2002 Preliminary Report

Between 15 May and 20 September 2002 the Ohio State University Excavations at Isthmia carried out a program of study and conservation, with a primary focus on the Roman Bath, but with significant concerns elsewhere in the site.

Study of architecture and finds from the Roman Bath remained the primary focus of activity. Professor Fikret Yegül (University of California, Santa Barbara) completed the first draft of his study of the architecture of the Bath, and Professor Birgitta L. Wohl (California State University, Northridge) continued her study of the lamps from the Bath. Daniel Curtis (Shakopee, Minnesota) continued conservation of the photographic archive of the excavations and photography of items selected for publication. Peter Cheoros continued his work of transferring the excavation notebooks to digital format, for reasons of preservation and use by scholars and students off-site.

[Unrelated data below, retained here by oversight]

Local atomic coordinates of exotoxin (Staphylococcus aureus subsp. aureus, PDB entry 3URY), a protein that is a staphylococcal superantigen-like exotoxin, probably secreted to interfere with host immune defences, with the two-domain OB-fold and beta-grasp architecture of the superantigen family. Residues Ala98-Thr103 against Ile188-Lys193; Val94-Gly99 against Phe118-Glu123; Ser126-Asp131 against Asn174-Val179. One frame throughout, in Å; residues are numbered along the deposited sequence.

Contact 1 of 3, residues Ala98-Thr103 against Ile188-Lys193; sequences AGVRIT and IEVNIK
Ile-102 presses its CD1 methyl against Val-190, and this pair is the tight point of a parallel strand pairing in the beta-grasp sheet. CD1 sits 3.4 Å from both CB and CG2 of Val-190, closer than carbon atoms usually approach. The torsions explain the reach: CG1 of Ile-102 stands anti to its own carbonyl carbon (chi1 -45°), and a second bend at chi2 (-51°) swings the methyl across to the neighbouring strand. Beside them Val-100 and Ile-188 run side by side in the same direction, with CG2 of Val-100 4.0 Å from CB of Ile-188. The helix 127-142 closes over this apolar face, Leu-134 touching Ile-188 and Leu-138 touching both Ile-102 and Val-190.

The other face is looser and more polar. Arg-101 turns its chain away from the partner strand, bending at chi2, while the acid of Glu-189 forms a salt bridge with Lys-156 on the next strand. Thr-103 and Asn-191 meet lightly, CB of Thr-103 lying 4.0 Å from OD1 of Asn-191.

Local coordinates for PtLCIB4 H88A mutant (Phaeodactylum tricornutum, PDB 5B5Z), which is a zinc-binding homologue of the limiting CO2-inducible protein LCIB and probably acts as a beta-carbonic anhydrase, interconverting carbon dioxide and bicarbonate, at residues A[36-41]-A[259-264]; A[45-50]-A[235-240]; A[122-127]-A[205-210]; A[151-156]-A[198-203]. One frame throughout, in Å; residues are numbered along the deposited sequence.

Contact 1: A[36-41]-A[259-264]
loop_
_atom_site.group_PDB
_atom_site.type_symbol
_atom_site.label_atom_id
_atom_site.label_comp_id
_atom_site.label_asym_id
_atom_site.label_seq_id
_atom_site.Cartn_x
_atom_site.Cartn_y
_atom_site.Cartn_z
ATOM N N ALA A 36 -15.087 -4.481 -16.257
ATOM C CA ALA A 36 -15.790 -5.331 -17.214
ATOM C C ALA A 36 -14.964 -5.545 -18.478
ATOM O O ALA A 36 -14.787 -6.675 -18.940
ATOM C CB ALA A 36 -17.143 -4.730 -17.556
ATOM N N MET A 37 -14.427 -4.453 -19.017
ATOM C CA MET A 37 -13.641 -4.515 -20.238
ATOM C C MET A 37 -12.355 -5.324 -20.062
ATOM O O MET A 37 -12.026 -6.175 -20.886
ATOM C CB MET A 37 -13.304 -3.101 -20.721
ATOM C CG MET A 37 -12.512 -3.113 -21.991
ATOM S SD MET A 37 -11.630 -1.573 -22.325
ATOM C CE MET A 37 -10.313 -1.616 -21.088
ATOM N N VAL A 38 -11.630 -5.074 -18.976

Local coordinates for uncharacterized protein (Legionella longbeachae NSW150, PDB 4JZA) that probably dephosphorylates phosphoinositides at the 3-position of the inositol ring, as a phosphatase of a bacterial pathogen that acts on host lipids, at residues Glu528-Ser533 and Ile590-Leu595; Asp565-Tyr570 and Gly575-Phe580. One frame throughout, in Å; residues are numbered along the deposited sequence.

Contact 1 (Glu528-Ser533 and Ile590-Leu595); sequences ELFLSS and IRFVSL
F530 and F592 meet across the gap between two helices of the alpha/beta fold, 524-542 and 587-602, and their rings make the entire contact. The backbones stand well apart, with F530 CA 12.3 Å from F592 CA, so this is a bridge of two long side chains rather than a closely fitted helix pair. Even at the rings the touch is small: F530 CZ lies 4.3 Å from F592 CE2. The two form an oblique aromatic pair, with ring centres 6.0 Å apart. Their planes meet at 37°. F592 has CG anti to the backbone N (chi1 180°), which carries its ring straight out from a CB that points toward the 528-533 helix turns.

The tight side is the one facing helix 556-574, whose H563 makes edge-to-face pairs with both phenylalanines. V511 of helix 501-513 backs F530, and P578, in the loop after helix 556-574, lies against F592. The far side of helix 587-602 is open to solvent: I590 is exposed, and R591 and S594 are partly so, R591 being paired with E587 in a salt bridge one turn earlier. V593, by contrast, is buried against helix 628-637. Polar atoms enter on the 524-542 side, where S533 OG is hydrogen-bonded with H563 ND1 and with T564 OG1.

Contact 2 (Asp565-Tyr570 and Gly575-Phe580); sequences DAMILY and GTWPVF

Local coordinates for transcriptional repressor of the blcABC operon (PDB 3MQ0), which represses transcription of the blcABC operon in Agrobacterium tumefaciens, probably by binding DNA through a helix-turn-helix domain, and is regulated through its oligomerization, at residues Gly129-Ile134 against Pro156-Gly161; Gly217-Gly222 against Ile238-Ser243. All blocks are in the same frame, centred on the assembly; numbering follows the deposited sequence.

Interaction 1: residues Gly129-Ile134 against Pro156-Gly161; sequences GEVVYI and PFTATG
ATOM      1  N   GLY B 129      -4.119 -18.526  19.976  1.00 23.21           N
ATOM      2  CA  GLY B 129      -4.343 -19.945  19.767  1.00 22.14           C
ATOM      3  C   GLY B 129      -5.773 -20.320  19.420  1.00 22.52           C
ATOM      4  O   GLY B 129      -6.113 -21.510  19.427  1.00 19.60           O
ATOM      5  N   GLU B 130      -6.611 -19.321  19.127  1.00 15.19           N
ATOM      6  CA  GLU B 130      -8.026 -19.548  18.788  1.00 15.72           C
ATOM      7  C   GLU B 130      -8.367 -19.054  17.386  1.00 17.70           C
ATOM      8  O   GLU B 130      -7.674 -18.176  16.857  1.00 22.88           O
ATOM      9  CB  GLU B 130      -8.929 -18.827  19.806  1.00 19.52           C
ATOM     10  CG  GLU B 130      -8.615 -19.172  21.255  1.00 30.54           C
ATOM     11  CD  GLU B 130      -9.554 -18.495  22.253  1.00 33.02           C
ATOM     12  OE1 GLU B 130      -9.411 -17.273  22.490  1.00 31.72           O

Other work at the site focused on conservation and the preparation of materials and plans for site presentation. A series of three signs for explanation of the Roman Bath to tourists, complete with pictures, plans, and text in Greek and English, was prepared in cooperation with the 6th EPKA. Panayiotis Elias of Kyras Vrysi continued conservation on the great monochrome mosaic in Room VI of the Roman Bath. He was able to close the large cut along the northern side of the mosaic and to complete much of the remaining work needed to close the surface of the mosaic and to protect it from further deterioration. He also closed several areas of the surface of the mosaic in Room VII, where holes had developed as a result of weathering. A problem has developed in that we have run out of ancient tessarae from the floor of the building; tests were made using modern-cut stones, but these were not found to be satisfactory for the work in progress. Continued investigation of this problem will take place in 2003. Work was also carried out in terms of basic maintenance of the Bath and the East Field, clearing weeds, and patching sections of wall that are in danger of collapse.

Timothy E. Gregory
30 October 2002

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